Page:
Where have all the young adland characters gone?
A view from Danny Rogers

Where have all the young adland characters gone?

Although the Cannes festival has become a truly international affair, the legends of British advertising were hitting the headlines - back in Blighty.

Nigel Bogle, the co-founder of Bartle Bogle Hegarty, received a knighthood, joining his colleague Sir John Hegarty. Peter Mead, the charismatic co-founder of Abbott Mead Vickers BBDO, was given a CBE. Meanwhile, Charles Saatchi, the maverick co-founder of Saatchi & Saatchi, made the front pages for less auspicious reasons after a "playful tiff" with his wife, Nigella Lawson. And even Sir Martin Sorrell was in the papers, weathering the latest WPP shareholder storm over his £17.6 million annual compensation.

With all of these characters hovering around the age of 70, it was a reminder that advertising is still dominated by the generation of Mad Men who created their agencies in the 70s and 80s.

At an illuminating session at the Advertising Association conference earlier this year, several senior journalists bemoaned the lack of new "characters" emerging from the British ad industry.

They have a point. The industry is crying out for some new names to be considered for the Queen’s honours; for younger faces to be snapped scrapping in Scott’s (or Shoreditch House, if more apt).

The aforementioned characters are also all men. And one suspects the next generation of advertising and media superstars are just as likely to be female. Last week’s Wacl party was an insight into the incredible array of powerful women in British advertising. Most of the assembled 300 guests at The Serpentine were at chief marketing officer, or agency chief executive, level.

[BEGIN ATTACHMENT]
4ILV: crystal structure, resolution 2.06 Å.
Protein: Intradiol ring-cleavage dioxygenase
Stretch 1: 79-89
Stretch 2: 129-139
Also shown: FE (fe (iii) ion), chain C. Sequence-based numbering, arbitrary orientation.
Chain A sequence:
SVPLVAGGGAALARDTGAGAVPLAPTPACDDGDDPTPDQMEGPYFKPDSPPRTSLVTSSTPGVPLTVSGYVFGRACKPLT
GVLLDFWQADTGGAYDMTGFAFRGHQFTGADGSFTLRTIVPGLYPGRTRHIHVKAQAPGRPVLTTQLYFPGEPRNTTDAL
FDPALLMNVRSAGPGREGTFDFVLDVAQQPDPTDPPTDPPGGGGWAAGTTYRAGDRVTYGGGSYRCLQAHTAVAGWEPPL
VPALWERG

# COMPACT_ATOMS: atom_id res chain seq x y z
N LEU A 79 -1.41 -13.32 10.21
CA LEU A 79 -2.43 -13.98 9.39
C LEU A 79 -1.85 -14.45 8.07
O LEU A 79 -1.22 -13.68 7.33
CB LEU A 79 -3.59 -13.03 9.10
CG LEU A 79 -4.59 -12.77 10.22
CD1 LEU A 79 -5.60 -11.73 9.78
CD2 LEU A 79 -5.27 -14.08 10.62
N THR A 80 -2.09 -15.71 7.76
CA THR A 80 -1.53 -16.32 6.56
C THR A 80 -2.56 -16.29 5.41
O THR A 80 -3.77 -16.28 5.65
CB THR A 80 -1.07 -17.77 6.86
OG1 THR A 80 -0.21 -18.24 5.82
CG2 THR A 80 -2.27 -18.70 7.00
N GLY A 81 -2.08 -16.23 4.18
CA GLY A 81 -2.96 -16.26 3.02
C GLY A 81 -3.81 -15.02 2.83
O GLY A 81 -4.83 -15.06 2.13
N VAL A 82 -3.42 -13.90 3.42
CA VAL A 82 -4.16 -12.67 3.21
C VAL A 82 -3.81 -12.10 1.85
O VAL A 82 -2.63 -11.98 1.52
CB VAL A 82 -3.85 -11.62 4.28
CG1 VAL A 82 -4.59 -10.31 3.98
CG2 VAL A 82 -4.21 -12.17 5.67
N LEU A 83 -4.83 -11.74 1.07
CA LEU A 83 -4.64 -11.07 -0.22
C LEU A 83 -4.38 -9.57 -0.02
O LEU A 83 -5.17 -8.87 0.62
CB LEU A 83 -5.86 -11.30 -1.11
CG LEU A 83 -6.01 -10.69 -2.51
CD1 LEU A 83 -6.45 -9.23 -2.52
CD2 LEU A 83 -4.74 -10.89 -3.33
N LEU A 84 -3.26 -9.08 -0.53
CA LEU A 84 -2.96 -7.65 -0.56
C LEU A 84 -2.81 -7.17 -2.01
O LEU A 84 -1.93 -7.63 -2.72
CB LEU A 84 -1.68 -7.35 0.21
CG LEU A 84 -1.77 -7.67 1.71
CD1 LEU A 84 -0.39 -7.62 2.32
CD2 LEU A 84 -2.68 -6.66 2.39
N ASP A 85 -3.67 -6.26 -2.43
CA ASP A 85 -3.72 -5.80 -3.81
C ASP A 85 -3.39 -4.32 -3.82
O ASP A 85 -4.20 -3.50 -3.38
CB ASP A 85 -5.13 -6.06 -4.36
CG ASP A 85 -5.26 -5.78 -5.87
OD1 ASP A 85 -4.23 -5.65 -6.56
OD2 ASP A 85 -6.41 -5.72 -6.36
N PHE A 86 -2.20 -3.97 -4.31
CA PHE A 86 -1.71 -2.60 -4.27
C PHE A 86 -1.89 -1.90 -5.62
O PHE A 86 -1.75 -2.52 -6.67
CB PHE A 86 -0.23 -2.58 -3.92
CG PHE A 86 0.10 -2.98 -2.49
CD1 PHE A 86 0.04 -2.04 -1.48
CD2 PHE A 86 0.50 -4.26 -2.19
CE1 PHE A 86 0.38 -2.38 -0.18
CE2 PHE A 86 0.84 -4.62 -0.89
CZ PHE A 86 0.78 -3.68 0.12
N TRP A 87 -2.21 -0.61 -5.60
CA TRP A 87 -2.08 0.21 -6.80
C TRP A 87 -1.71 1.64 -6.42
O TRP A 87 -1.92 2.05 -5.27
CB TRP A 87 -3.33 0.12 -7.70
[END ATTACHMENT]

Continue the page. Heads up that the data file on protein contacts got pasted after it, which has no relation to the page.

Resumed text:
But it’s not just seniority, it’s also the ability to make news and set the agenda. This is what we journalists cry out for. One recognises this is no mean feat in an age when most executives are working harder than ever and with carefully scrutinised budgets.

Unfortunately, we also operate in an age – defined by New Labour spin doctors – when variance from the party line is seen as unacceptable: a "gaffe". We journalists need to be part of the solution to this: resisting the temptation to look askance on any forthright viewpoint or maverick "slip". We must also search harder for the "real players" emerging from today’s creative industries (who are just as likely to be running digital agencies as traditional creative shops).

Equally, we require today’s bosses to become "leaders"; to take a stand and speak their minds. Instead of family fisticuffs over the farfalle, let’s have some true business bravado and brio from Generations X and Y.